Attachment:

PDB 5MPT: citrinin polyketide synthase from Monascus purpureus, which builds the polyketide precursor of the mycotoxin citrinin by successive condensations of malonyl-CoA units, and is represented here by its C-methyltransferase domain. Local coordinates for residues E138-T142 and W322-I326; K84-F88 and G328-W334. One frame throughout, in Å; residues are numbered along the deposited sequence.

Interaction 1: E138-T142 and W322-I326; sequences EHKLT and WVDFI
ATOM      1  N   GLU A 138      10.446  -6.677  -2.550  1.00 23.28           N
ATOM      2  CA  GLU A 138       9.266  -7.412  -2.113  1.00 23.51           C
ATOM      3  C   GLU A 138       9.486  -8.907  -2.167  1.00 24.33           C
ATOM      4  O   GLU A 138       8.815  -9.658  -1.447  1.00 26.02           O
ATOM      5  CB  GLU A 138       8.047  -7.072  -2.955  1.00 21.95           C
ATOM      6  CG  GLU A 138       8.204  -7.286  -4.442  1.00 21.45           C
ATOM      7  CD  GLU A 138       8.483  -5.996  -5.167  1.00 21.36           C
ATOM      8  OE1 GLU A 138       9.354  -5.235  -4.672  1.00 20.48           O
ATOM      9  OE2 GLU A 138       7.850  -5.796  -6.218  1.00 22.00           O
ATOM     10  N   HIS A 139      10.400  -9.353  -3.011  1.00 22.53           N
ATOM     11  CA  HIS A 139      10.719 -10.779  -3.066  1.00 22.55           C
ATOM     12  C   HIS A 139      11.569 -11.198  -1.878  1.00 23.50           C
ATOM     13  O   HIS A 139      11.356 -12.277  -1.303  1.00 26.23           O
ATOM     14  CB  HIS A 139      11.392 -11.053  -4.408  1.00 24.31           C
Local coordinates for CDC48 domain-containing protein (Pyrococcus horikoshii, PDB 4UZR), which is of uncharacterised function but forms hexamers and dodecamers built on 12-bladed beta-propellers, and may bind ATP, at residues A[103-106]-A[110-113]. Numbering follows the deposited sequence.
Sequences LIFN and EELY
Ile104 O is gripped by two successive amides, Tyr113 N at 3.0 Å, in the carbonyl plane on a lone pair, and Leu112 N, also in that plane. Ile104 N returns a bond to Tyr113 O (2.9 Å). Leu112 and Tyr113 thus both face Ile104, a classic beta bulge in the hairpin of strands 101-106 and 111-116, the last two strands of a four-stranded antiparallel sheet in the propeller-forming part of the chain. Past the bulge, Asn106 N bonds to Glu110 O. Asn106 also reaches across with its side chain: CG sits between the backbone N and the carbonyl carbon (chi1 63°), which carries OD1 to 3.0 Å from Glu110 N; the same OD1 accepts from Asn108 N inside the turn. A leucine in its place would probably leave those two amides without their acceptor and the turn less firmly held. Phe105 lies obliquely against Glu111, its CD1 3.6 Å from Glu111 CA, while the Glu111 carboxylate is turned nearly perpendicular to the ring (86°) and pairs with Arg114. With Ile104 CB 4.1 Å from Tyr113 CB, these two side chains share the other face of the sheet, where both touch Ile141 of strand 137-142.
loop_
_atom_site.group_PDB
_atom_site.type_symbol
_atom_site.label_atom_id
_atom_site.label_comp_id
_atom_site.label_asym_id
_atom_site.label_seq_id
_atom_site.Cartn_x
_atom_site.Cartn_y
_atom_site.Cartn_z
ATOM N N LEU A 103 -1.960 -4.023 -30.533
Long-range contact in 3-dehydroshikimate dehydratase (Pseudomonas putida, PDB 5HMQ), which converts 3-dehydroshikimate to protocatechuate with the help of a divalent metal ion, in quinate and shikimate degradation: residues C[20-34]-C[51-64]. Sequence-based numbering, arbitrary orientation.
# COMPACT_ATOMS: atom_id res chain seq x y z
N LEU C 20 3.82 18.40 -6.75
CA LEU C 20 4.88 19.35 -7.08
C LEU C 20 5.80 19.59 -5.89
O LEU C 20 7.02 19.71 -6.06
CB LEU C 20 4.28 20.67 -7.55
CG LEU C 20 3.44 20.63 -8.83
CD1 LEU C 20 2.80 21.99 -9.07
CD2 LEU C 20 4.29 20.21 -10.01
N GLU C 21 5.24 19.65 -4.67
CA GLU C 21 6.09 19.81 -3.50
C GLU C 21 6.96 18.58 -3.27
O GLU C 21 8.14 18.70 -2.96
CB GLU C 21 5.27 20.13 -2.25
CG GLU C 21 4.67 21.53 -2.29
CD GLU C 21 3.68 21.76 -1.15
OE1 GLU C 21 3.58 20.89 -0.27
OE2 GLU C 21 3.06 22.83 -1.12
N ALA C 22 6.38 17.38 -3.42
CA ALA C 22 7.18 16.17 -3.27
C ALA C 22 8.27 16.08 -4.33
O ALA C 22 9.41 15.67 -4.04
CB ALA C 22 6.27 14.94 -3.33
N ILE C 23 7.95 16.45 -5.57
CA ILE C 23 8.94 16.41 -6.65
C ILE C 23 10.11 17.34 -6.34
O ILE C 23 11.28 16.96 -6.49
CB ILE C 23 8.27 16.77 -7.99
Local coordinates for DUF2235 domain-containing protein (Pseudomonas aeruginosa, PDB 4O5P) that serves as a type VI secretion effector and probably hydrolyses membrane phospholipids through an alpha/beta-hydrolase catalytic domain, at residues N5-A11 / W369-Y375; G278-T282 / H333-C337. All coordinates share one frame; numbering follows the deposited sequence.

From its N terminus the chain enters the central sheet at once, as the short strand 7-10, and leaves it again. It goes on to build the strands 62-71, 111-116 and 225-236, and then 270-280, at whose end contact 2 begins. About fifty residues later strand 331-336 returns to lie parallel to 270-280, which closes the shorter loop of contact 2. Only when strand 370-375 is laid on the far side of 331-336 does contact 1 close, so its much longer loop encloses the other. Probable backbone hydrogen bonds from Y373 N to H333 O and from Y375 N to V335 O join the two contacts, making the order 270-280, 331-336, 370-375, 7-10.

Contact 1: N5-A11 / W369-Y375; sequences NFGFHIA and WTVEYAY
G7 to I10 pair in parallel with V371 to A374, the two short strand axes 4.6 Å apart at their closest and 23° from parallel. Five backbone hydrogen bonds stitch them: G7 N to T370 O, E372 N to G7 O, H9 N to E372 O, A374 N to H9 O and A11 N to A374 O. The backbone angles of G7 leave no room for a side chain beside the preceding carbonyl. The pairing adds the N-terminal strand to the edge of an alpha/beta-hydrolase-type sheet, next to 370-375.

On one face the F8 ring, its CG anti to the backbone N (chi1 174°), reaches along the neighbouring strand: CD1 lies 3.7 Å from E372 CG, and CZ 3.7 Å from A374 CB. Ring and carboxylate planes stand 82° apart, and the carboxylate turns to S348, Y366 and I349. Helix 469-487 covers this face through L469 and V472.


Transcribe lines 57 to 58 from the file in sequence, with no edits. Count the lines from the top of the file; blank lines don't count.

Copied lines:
C ILE C 23 10.11 17.34 -6.34
O ILE C 23 11.28 16.96 -6.49